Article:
And We’re Off: Australia Reading Month Gets Underway
AusReading Month, hosted by Brona @Brona’s Books, is now in its eighth year but this is the first time I’ve participated.
Brona has chosen the themes of Celebration, Anticipation and Promotion for this year’s event. We kick off by celebrating the Australian books read so far this year. Which for me is going to be a very muted celebration since my tally of books by Australian authors this year stands at 0. Yep that’s right: zero, nada, null.
It’s my worst showing in five years.
Not that I’ve ever read very much Australian literature in the past – usually just two or three titles per year – but even that’s better than this year’s miserable performance. Hence why I decided to join the AusReading Month: I need a good old Aussie kick up the rear end!
In the absence of a reading list from which to highlight favourites this year, I thought I’d just share three from recent years.
I don’t understand how this book hasn’t had more attention and accolades. Set against the background of construction of the Sydney Opera House, it’s a lyrical novel featuring two fragile people whose lives converge. One is a glassmaker from Sweden commissioned to create an artwork for the opera house; the other is a journalist strongly opposed (for personal reasons) to the war in Vietnam into which Australia is being dragged. I would never have known about this book if it hadn’t been highlighted by Lisa @ANZlitlovers
The Sugar Mother by Elizabeth Jolly
A deceptive novel that contains unsettling elements beneath the facade of comedy. It concerns Edwin, a middle-aged professor who is obsessed about his health. When his (younger) wife takes off for a fellowship abroad she thinks she has left him in the care of their sensible friends. But she hadn’t bargained on a new neighbour who moves in next door with her 20 year-old daughter, and gets her claws into Edwin tout suite.
The Secret River by Kate Grenville
This is a thought provoking novel set in a period when the country we now know as Australia saw an influx of white settlers. The plot focuses on a convict who gains his freedom and wants to cultivate his own piece of land to provide for his family. Through this, Grenville explores the clash between Aboriginal people who already live in New South Wales and consider the land to be theirs, and the incomers who want to take it away.
23 thoughts on “And We’re Off: Australia Reading Month Gets Underway”
I was going to drop a couple of additional recommendations for you but I’m having trouble narrowing it down! 😅😂 Enjoy!
Thanks to you and the other bloggers from Australia I have no shortage of suggestions. My problem is finding them at reasonable price…oh and then of course finding time to read them
It’s great that you are making the effort!
I was afraid you wouldn’t love me any more if I ignored Australia 🙂 🙂
And I’ve read no Welsh books this year either so we are even!
I’m not very good at reading Australian fiction either, one or two a year for me, as well. Often a Virago book, and I have one for this month which I must pick up soon! This is a good set of reads.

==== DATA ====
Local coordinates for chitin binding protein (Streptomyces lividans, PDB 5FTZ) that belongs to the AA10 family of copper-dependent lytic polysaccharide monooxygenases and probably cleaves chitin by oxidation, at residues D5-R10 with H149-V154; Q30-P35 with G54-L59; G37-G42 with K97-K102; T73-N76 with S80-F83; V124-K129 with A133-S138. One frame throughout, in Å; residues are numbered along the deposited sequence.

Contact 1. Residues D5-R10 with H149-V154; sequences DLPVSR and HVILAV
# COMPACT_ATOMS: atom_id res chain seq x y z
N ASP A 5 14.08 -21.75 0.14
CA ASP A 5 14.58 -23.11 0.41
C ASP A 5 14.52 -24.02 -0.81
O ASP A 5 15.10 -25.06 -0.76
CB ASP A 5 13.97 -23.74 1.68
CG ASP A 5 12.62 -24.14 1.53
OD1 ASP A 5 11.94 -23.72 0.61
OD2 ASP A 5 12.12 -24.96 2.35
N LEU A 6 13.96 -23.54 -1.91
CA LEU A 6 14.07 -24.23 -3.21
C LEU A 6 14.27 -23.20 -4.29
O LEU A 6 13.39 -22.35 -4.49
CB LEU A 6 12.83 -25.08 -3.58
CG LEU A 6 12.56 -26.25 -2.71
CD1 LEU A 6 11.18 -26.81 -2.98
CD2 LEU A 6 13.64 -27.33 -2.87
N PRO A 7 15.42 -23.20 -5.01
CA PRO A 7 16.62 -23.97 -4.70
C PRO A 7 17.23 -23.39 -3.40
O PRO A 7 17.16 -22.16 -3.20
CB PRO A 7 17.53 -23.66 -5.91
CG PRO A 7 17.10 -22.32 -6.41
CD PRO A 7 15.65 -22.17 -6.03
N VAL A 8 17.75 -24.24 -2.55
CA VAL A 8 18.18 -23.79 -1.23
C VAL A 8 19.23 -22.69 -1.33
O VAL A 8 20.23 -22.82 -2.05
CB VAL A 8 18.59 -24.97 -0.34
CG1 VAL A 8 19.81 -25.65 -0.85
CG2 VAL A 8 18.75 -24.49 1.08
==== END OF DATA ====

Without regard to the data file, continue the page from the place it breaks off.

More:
I was determined to read at least one – glad to say it’s proving to be excellent. Richard Flanagan’s The Sound of One Hand Clapping
The only Aussie author I’ve read this year is Garth Nix, and his book was set in Blighty so it scarcely counts! My tally of Antipodean writers is sadly small — Nix, P L Travers, Alison Croggan, and Trudi Canavan spring to mind — and their stories tend to be set either in fantasy worlds or a Britain where magic is present. I have a Ngaio Marsh mystery waiting but unfortunately she was a New Zealander…
Do you think Chris that the reason we’re not reading more Aussie authors is the lack of visibility they have in the UK or the cost of the books?
It’s very possible, but it may only reflect my timidity that I haven’t sought out more fiction set there: the last novel I’m conscious of having an Australian setting was Tim Winton’s thriller In the Winter Dark.
i wish I had the time to get to this, as there are some wonderful sounding books – but I think I will run out of time…
I love these short reading events because I feel I can join in even with just one book – no requirement to do much more
Oh dear me, I’ve failed badly in my mission to spread the word about Australian books if I haven’t enticed you yet to read even one!
But yes, you are dead right about Shell. A sublimely beautiful book, I don’t understand why it didn’t scoop up every award there is.
All is not lost – I am currently reading Richard Flanagan’s The Sound of One Hand Clapping. Simply outstanding!
Oh yes! One of the most thrilling books I’ve ever read, the mixture of fear, hope and despair is with me still. Can’t wait to see your review!!
The Secret River is one of my favourites too. Curiously I struggled with Shell, which upset me as I thought it was right up my historical fiction alley! I loved Olsson’s memoir from a number of years ago, so went in expecting to love the writing as well. Oh well, sometimes the right book comes along at the wrong time I guess.
Thanks for joining in and I hope you find some inspiration for your 2021 Australian book list 🙂
Interesting that our reactions were so different to Shell because it was the quality of the writing I enjoyed the most 🙂
I have wondered since if I picked it up at the wrong time. I’m a mood reader, if the mood is wrong, then the book, no matter how good, will suffer!!
I’d missed Shell but it sounds right up my street. Add it it to my list. Thanks, Karen (and Lisa).
The book had me longing to be in Sydney looking at the opera house as I read the book
I just finished Jane Harper’s newest release so I’m a legit participant in Australia reading month I guess! 😂🙌
Oh you show off 🙂